• The details of the highly sensitive intelligence that raised alarms with Kelly are not revealed in the McGahn memo or in Schmidt's book.
  • McGahn wrote that he had been unable to receive the briefing or "access this highly compartmented information directly" about Kushner, Schmidt reports.
  • "Interim secret is the highest clearance that I can concur until further information is received," McGahn concluded, referring to the level of classified information Kushner would be able to access.

Between the lines: "By reducing Kushner's clearance from top secret to secret, McGahn and Kelly had restricted Kushner's access to the PDB, the closely held rundown provided by the intelligence community six days a week for the president and his top aides, and other highly sensitive intelligence that exposed sources and methods."

  • "McGahn did note that there was a possibility that when the background check was complete, it could be resolved in Kushner's favor, or there could be a recommendation that he not receive a clearance," Schmidt writes.
  • "McGahn conceded [in the memo] that Trump could if he chose simply disregard any security concerns and circumvent any standard procedures and grant Kushner the security clearance himself."

The bottom line: President Trump ultimately intervened to ensure Kushner got his top-secret security clearance. In his book, Schmidt also quotes for the first time from a memo, written by Kelly, in which the former White House chief of staff records that Trump ordered him to give Kushner and the president's daughter, Ivanka, their top-secret clearances.

  • Schmidt reviewed more than 1,000 pages of federal government documents that have not been previously reported on. These include sensitive materials from Mueller's office, former White House Chief of Staff John Kelly's office, the White House counsel's office, the president's legal team and the FBI.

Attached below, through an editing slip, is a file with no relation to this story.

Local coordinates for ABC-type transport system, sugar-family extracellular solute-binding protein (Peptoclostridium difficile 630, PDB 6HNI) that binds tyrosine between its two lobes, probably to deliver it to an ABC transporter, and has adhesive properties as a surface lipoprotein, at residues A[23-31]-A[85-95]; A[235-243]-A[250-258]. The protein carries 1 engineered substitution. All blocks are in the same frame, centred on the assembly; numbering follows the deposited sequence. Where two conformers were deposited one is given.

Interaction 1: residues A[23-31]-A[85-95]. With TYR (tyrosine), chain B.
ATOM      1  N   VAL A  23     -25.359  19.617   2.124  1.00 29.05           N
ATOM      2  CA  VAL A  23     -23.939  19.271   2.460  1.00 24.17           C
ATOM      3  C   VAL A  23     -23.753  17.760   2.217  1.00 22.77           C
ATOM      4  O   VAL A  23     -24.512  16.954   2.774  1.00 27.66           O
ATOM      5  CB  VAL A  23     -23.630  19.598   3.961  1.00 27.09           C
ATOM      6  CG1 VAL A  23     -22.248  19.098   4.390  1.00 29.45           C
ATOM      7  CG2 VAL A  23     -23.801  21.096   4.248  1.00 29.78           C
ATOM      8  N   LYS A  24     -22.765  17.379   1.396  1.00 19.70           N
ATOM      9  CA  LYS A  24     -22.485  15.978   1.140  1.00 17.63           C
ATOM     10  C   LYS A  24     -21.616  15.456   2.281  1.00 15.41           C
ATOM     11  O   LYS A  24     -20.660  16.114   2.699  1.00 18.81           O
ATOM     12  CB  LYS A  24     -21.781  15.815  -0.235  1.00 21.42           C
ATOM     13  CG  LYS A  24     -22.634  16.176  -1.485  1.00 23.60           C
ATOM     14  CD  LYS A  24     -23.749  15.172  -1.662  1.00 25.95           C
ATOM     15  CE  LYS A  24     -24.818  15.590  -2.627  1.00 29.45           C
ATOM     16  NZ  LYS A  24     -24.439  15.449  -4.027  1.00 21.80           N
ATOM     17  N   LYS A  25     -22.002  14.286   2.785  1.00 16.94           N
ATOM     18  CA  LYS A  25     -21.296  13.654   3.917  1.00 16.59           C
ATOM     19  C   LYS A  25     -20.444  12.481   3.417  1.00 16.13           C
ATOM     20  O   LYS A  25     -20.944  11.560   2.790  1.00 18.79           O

The White House, Kelly and McGahn did not respond to requests for comment.

3. Team Biden eyes a trillion-dollar January stimulus

Photo illustration: Sarah Grillo/Axios. Photo: Drew Angerer/Getty Images

If Joe Biden wins the presidency, he might need a trillion-dollar stimulus bill in January, just to buy enough time to push through his nearly $3 trillion "Build Back Better" plan later in spring 2021, Axios' Hans Nichols and Felix Salmon report.

  • That's according to Biden advisers who are growing increasingly worried that the economy is deteriorating by the day.

The big picture: Congress and the White House are locked in a stalemate on additional spending to soften the blow of the pandemic. Every day that extra stimulus is delayed only serves to increase the ultimate size of the final cost to the economy.

  • Economists advising the Biden campaign are privately warning that problems can compound and cascade — including business bankruptcies, supply chain disruptions, mass evictions, and huge shortfalls in state and local budgets.
  • "We have always contemplated the need for additional stimulus," Jake Sullivan, a senior policy adviser to Biden, tells Axios. "We will confront the situation we find in January."

Between the lines: Biden's signature economic stimulus plan is an ambitious attempt to recover from the pandemic while tackling income inequality, climate change and structural racism. The plan would pump $2.7 trillion into American manufacturing, clean energy technology and infrastructure over just four years.

  • He wants to spend an additional $775 billion for working parents and caregivers over 10 years.

Reality check: In a crisis, the most important aspect of any stimulus is speed — getting cash out the door as quickly as possible.

  • Even if Democrats win the Senate, Biden's advisers know that it will be difficult to pass such a plan within weeks of the inauguration.

By the numbers: Officially, Biden aides are reluctant to commit to a January price tag, given uncertainties about the virus and congressional action this fall. But many economists on his advisory committees privately put it between $1 trillion and $2 trillion, depending on what Congress passes (if it passes anything).

The other side: Trump would also spend big in January, if not before, if he's re-elected.

  • Senate Majority Leader Mitch McConnell wants to spend $1 trillion this fall, but he's warned Trump about going much higher.
  • Trump's call for a $2 trillion infrastructure bill back in March would be a starting point for a 2021 stimulus.

4. Team Trump's era of good feelings